Assault and battery are two criminal offenses that often lead to confusion in defendants. In the New Jersey criminal code, the crime of battery is officially a form of assault.When physical contact (battery) occurs during the incident, it typically elevates the offense, making your situation more severe. Knowing theassault charge you face in New Jersey is critical as it can help you find the right approach to your criminal defense.
Charges of simple assault may arise when a person knowingly attempts to hurt another or when they injure another negligently using a weapon. If no physical contact occurred, but the alleged victim feared bodily harm, it may also be a simple assault.The authorities may charge this form of assault as a disorderly or petty offense (rather than simple assault). The consequences defendants could face upon conviction of simple assault include a fine and up to six months in jail.
A charge of aggravated assault can occur in several situations. Examples of circumstances that could lead to aggravated assault charges include:
- Recklessly harming another with a deadly weapon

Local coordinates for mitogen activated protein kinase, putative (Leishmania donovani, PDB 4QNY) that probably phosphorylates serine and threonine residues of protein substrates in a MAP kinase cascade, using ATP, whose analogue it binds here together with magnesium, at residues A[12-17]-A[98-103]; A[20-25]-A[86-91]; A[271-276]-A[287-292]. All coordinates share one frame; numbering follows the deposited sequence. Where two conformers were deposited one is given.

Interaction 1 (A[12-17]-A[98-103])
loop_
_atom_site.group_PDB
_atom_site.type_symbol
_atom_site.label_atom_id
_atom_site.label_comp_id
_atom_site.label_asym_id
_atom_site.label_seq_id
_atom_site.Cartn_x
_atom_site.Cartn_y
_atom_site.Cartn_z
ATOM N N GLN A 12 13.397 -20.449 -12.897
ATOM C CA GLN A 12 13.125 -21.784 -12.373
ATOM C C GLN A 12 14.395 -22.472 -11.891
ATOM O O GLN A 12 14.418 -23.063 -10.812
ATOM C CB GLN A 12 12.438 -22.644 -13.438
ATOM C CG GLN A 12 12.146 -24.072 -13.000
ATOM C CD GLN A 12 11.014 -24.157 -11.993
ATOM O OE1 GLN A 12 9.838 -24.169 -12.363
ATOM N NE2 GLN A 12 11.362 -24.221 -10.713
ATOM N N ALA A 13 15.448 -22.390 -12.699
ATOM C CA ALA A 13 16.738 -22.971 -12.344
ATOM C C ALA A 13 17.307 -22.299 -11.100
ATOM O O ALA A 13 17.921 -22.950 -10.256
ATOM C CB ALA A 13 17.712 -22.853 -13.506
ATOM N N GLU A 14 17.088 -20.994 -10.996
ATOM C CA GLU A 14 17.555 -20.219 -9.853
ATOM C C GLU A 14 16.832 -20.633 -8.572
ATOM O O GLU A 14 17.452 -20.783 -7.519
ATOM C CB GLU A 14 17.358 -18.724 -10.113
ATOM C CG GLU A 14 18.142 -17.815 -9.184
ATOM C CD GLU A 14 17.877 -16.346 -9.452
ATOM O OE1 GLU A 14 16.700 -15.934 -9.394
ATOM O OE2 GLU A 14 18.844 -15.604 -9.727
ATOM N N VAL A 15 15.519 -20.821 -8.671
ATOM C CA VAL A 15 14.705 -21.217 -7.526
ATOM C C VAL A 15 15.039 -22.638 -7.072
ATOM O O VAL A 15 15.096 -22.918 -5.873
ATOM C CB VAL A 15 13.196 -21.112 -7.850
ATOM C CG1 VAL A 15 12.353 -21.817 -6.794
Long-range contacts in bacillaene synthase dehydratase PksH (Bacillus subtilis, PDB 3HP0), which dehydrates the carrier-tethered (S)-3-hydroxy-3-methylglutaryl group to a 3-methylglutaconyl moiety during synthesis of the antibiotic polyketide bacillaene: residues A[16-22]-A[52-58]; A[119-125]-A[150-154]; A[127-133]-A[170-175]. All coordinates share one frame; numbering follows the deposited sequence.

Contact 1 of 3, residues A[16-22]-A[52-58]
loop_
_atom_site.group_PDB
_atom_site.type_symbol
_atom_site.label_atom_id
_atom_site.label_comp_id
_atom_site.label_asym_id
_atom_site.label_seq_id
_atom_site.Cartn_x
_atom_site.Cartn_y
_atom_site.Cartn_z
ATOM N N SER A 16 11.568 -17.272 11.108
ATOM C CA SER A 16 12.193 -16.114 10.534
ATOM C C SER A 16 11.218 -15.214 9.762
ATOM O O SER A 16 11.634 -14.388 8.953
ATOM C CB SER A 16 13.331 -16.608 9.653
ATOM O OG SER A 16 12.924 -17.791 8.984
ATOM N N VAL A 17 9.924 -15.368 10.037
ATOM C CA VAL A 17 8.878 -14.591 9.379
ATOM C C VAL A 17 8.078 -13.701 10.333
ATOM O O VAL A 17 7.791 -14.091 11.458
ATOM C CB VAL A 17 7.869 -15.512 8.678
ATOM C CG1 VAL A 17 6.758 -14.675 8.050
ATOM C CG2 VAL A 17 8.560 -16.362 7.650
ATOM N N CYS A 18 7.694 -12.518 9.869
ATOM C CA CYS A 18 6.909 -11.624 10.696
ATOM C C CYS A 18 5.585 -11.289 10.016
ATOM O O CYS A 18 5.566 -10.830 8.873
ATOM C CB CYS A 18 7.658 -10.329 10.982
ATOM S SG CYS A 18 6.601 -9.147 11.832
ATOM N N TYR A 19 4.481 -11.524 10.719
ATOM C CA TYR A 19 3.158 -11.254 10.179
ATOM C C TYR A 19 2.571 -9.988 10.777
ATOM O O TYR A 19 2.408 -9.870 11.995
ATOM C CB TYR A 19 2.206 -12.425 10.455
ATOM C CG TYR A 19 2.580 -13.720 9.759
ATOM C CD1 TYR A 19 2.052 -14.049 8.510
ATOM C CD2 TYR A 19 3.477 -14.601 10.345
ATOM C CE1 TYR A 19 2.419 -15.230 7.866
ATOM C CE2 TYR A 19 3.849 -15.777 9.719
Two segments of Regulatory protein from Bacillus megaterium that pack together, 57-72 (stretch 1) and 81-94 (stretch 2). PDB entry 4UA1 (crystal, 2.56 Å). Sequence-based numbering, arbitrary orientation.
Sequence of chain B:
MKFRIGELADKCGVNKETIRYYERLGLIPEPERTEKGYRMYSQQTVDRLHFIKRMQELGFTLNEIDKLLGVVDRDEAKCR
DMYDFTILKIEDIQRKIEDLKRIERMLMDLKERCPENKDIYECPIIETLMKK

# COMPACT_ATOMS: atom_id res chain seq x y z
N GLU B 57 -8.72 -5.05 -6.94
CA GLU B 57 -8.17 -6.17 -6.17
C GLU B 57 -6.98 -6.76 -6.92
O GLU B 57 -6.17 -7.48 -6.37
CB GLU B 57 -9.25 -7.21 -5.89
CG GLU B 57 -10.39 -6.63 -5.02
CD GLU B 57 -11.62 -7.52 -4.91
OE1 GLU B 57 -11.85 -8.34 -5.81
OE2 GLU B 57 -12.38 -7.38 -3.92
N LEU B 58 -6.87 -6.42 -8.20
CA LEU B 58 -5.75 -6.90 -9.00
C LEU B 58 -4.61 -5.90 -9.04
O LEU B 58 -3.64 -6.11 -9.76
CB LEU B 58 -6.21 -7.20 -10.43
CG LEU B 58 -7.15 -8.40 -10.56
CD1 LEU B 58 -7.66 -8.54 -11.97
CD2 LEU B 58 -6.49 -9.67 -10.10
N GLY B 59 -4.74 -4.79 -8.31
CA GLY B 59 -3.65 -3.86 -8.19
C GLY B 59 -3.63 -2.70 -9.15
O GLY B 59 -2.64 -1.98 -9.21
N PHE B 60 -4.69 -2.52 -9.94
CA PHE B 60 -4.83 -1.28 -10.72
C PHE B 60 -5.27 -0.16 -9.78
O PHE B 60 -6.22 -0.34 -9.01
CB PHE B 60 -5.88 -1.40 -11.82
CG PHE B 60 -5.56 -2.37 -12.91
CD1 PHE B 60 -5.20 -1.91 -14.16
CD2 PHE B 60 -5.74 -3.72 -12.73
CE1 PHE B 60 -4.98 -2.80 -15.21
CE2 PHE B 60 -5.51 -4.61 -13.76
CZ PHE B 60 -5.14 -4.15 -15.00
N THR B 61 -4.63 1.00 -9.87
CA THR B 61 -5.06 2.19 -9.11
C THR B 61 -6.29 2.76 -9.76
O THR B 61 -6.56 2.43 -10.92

- Purposely harming another with a deadly weapon
- Attempting to harm another with a deadly weapon
- Recklessly aiming at another with a firearm
Aggravated assault may also apply if the alleged victim is a member of law enforcement or a firefighter. The possible consequences if convicted of aggravated assault depend on the details of each unique situation. Factors courts may use to set a sentence include the following:
- The severity of the offense
- The severity of victim injuries
- Type of involved weapon
- Prior assault offenses or convictions
Once you know the exact charge filed against you, consider learning more aboutassault and its associated penalties. Such knowledge helps you take the ideal steps in defending against a conviction.